Making reference to typical catalogue double-page spreads featuring a work of art to one side and its accompanying description on the other, the paintings here drift through space in pairs, with neither hierarchy nor chronology. Although, at first glance, we may focus on a work by Warhol, Duchamp, or even Picasso, reading the text on the left half nevertheless impedes our ability to instantly recognize the iconic language of the represented artist on the right.
Inspired by the sales catalogues produced by auction houses, most notably Sotheby’s and Christie’s, Stephane Graff offers us two individual artists’ imaginary lots, questioning the auction’s role in imposing a standardized system upon the art market. Responding to the personification of the artist that occurs through a reproduced image, Graff brings to light the interconnection between a name and the value a piece can command, the eclectic and repetitive nature of sales catalogues with their routine descriptions, page after page of paintings and sculptures, both figurative and abstract. Looking closely at Chagall/Richter, for instance, we are struck by how interchangeable the short description on the work can be. Graff’s careful selections demonstrate how these texts, while meant to improve our appreciation of a piece, might very well describe any other work of art, give or take a detail. Here, the “red flowers” are indeed in the picture, nevertheless, the artist’s humorous allusions lead us to a new, and entirely disorienting view of masterpieces, whether they be Marcel Duchamp’s readymades juxtaposed with Van Gogh’s nature morte, Fontana’s series of slashed monochrome paintings with Rembrandt’s Circumcision or Picasso’s Seated Woman paired with Warhol’s Electric Chair.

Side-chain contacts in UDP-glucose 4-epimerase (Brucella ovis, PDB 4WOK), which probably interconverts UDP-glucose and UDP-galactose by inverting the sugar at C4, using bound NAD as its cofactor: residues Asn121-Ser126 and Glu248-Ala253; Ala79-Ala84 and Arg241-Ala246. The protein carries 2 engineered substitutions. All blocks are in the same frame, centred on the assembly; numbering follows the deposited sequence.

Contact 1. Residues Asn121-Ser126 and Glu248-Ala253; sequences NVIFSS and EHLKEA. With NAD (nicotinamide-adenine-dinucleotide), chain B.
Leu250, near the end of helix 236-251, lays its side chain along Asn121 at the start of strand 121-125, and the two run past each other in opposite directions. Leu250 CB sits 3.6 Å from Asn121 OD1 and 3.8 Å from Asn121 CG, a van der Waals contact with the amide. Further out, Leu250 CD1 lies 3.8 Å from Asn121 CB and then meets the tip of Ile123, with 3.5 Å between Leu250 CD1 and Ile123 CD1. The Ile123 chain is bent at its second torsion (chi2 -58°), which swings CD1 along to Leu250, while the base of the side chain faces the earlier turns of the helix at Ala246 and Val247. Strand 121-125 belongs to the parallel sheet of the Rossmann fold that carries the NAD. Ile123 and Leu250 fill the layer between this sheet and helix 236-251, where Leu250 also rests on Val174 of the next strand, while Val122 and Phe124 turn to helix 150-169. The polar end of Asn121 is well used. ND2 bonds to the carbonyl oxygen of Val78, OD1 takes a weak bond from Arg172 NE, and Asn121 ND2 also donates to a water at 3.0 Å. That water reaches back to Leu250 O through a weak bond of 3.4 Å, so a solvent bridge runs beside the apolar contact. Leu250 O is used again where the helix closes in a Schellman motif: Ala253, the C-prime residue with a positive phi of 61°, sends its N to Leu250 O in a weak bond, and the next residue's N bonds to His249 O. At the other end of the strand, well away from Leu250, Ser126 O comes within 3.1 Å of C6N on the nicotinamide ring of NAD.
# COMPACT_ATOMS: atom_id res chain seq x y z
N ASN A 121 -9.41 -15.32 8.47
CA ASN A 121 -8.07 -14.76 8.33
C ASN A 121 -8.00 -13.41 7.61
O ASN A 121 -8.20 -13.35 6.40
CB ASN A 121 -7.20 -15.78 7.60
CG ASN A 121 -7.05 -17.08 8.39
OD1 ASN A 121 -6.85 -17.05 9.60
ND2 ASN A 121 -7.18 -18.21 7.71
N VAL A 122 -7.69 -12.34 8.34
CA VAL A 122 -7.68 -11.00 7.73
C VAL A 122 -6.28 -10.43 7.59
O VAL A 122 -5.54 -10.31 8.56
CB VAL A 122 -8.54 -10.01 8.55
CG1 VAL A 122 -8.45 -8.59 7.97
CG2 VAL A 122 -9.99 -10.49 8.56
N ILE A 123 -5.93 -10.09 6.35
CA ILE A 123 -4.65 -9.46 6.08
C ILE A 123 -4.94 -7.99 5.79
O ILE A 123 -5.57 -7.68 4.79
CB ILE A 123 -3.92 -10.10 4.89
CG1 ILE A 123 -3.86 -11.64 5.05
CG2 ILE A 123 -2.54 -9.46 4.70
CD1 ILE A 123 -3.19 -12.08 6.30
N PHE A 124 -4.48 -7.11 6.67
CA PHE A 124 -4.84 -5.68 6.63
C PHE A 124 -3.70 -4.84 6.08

Through this strategy the artist questions the special relationship between an image and its origin, the subject and its representation. Ultimately, Graff’s Courbet/Fontana directs our attention to the sexual connotation of the slit and the raw eroticism of a subject, with Courbet’s work being an infamously controversial example. As the artist explains, “An ‘unseen’ element seems to exist between the left and the right halves of my work. Sometimes it can bewilder or puzzle. I’m striving to make the two halves connect, like synapses in the brain, impulses passing between two nerve cells,”1 referring to the brain function experiments carried out by his scientific alter ego, Professore. In the tradition of Kosuth and Magritte, Graff defies the literal definition attributed to things and their preconceived representations, thus recalibrating the encyclopedic nature of memory.
The use of oil paint to render photographs of sculptures by Degas, Rodin, and even Giacometti are pivotal for Graff, since, for him, the photographic backdrops and shadows cast on the ground become as technically crucial as the material used for the sculpture itself. It is through the pictorial reproduction of the photographic image, drawing from different materials and techniques, that Graff’s definition of his own style appears as equally intriguing as the aesthetic identity of the pantheon that he refers to. This return to the hand-made and its respect for the techniques specific to each painted work reminds us that a reproduction is inextricably tied to the aura and condition of an artwork.
Which is the original? Which is the copy? Where does authenticity lie? A Catalogue of Errors shuffles, like a deck of playing cards, our preconceptions, creating a museum more eccentric than imaginary, and substitutes the art market’s values with playfulness, free association, and creativity.